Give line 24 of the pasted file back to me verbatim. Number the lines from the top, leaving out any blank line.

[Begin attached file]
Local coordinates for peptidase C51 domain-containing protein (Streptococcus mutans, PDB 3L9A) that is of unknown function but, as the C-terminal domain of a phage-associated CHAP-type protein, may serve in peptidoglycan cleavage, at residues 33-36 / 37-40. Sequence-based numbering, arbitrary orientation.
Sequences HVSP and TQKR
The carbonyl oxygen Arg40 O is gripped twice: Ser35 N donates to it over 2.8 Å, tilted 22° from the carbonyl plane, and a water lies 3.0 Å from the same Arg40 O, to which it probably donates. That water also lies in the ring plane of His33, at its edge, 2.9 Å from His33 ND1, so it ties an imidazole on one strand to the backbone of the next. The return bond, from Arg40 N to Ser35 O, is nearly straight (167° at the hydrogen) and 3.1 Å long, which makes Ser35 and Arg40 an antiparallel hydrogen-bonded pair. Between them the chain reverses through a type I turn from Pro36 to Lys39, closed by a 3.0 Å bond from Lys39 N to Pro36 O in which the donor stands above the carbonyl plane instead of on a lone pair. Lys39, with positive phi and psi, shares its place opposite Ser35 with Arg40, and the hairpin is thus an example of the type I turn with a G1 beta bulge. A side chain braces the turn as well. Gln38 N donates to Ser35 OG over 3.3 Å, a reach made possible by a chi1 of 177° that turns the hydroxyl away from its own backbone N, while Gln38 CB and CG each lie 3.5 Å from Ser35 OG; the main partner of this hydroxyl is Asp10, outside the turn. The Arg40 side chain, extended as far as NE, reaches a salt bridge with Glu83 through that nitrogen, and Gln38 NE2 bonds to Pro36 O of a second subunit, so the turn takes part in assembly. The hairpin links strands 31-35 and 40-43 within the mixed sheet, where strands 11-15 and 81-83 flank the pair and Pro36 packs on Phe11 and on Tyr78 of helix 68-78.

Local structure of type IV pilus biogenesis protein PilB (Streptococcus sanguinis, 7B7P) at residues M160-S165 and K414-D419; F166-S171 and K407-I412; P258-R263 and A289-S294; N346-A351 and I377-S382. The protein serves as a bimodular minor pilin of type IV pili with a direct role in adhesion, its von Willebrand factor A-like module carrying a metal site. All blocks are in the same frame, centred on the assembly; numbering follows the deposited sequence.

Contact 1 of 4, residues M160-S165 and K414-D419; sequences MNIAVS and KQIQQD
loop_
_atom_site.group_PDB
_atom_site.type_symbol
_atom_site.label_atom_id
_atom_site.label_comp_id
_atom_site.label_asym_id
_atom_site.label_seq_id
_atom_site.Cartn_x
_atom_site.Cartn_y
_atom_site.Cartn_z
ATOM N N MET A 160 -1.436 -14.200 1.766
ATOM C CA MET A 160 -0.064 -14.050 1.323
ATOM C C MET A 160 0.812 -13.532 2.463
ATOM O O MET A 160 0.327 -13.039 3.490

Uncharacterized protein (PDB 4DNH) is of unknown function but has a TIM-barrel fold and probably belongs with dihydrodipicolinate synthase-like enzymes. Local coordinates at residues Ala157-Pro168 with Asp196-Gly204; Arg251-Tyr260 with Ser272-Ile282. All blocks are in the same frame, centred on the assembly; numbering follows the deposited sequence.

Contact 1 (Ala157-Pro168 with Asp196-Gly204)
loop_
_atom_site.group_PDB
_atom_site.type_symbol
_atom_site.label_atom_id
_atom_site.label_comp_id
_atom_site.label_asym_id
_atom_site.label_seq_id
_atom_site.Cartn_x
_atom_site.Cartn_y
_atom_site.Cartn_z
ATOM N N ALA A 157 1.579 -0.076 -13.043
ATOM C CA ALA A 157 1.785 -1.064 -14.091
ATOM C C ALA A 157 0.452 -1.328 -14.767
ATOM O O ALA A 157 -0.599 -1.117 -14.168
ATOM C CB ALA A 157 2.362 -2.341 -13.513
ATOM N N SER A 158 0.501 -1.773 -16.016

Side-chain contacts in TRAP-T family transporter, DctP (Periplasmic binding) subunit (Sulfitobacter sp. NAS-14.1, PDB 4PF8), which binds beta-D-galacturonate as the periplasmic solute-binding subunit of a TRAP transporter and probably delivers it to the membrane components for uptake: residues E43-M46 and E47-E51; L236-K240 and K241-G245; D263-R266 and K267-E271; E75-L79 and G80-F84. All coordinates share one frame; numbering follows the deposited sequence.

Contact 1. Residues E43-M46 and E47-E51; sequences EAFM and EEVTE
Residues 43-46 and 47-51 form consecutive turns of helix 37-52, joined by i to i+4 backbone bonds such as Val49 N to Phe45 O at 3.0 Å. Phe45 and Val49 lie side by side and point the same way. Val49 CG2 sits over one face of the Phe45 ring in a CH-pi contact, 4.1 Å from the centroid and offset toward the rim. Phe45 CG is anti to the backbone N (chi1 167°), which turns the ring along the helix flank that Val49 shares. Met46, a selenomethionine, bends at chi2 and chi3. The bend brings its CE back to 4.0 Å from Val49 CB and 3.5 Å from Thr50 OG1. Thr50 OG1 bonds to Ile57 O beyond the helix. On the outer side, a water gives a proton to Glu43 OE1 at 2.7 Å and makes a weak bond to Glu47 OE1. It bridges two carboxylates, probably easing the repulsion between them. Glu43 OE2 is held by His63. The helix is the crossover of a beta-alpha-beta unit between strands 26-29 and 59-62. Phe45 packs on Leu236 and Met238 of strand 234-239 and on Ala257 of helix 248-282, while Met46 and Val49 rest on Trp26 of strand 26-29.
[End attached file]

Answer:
_atom_site.type_symbol